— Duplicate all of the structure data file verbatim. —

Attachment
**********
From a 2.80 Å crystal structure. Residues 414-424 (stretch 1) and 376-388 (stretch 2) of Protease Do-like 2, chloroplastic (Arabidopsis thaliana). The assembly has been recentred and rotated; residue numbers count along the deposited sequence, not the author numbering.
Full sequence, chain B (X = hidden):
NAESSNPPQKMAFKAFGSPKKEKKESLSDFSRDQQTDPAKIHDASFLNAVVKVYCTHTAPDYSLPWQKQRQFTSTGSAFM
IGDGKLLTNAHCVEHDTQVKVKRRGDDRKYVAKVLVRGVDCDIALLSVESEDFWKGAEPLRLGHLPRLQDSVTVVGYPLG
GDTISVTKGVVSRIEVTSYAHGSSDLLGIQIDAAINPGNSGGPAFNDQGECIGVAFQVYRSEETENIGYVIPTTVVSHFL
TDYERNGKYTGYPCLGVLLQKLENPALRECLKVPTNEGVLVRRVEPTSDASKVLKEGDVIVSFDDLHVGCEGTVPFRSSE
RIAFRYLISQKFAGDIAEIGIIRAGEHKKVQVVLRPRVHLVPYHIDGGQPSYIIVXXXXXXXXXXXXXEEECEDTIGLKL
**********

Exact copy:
From a 2.80 Å crystal structure. Residues 414-424 (stretch 1) and 376-388 (stretch 2) of Protease Do-like 2, chloroplastic (Arabidopsis thaliana). The assembly has been recentred and rotated; residue numbers count along the deposited sequence, not the author numbering.
Full sequence, chain B (X = hidden):
NAESSNPPQKMAFKAFGSPKKEKKESLSDFSRDQQTDPAKIHDASFLNAVVKVYCTHTAPDYSLPWQKQRQFTSTGSAFM
IGDGKLLTNAHCVEHDTQVKVKRRGDDRKYVAKVLVRGVDCDIALLSVESEDFWKGAEPLRLGHLPRLQDSVTVVGYPLG
GDTISVTKGVVSRIEVTSYAHGSSDLLGIQIDAAINPGNSGGPAFNDQGECIGVAFQVYRSEETENIGYVIPTTVVSHFL
TDYERNGKYTGYPCLGVLLQKLENPALRECLKVPTNEGVLVRRVEPTSDASKVLKEGDVIVSFDDLHVGCEGTVPFRSSE
RIAFRYLISQKFAGDIAEIGIIRAGEHKKVQVVLRPRVHLVPYHIDGGQPSYIIVXXXXXXXXXXXXXEEECEDTIGLKL